Saturday, October 18, 2008

Lore Kick - Stingy Jack

I’ve been on a Lore kick for a number of months now – not just about the games I’ve been playing but really anything to do with traditional stories or fairy tales. Seeing as Halloween (my favoritest Holiday evar) is coming up, I thought I’d post something I found from the History Channel Halloween section.

People have been making jack o'lanterns at Halloween for centuries. The practice originated from an Irish myth about a man nicknamed "Stingy Jack." According to the story, Stingy Jack invited the Devil to have a drink with him. True to his name, Stingy Jack didn't want to pay for his drink, so he convinced the Devil to turn himself into a coin that Jack could use to buy their drinks. Once the Devil did so, Jack decided to keep the money and put it into his pocket next to a silver cross, which prevented the Devil from changing back into his original form. Jack eventually freed the Devil, under the condition that he would not bother Jack for one year and that, should Jack die, he would not claim his soul. The next year, Jack again tricked the Devil into climbing into a tree to pick a piece of fruit. While he was up in the tree, Jack carved a sign of the cross into the tree's bark so that the Devil could not come down until the Devil promised Jack not to bother him for ten more years.

Soon after, Jack died. As the legend goes, God would not allow such an unsavory figure into heaven. The Devil, upset by the trick Jack had played on him and keeping his word not to claim his soul, would not allow Jack into hell. He sent Jack off into the dark night with only a burning coal to light his way. Jack put the coal into a carved-out turnip and has been roaming the Earth with ever since. The Irish began to refer to this ghostly figure as "Jack of the Lantern," and then, simply "Jack O'Lantern."

In Ireland and Scotland, people began to make their own versions of Jack's lanterns by carving scary faces into turnips or potatoes and placing them into windows or near doors to frighten away Stingy Jack and other wandering evil spirits. In England, large beets are used. Immigrants from these countries brought the jack o'lantern tradition with them when they came to the United States. They soon found that pumpkins, a fruit native to America, make perfect jack o'lanterns.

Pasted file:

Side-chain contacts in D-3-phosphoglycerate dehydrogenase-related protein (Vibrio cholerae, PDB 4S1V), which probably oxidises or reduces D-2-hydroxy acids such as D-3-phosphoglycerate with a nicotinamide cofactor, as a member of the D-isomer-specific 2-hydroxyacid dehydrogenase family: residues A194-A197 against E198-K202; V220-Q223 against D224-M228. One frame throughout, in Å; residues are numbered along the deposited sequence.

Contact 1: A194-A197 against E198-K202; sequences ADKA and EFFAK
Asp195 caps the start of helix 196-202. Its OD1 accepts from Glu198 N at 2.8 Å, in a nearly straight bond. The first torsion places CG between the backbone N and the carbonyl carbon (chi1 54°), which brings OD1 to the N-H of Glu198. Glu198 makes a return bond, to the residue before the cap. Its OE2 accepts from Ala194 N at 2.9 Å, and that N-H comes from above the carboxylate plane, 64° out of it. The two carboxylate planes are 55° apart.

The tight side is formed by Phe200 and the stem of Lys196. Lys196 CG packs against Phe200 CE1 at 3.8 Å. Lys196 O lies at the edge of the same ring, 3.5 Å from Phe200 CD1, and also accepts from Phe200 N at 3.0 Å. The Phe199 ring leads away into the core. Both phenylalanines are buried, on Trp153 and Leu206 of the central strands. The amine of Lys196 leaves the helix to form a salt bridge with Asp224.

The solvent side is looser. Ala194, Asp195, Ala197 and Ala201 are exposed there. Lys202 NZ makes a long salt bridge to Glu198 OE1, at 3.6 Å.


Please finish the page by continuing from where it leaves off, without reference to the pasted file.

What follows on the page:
(Story from the Stingy Jack entry.)

Wikipedia also has a Stingy Jack article.


mbp said...

Thanks for that great story Khan. I am Irish but I never realised that the carved lantern tradition originated here. I do know that Halloween is a Celtic festival though - it has a very ancient tradition here in Ireland. My mother's was actually born on 31st October and she likes to think of herself as half witch.

Khan said...

No problem. :) I like finding these kinds of stories - they shed light on our current traditions.

I was also interested to read that trick-or-treating isn't practiced much outside the USA - I guess the tradition didn't catch on or parents looked at it like begging.

Though I don't expect any kids this year (I live in an apartment and didn't get any last year) I still bought several bags of candy just in case. I also made sure to buy candy I like in the event I'm the one that has to eat it. Hehe. :)

Khan said...

And also ...

(Ack ... double-posting on my own blog ... boo!)

Halloween most definitely has Celtic origins. It's related to the Celtic New Year / Samhain.

Here's the Wikipedia link on Samhain:

mbp said...

Trick or treating is a big thing here in Ireland. I think it is based on a very old pre-Christian tradition of dressing up to frighten away the spirits who walk on the feast of the dead. Having exported the tradition to America we have now re-imported the American version complete with pumpkins and "trick or treat".

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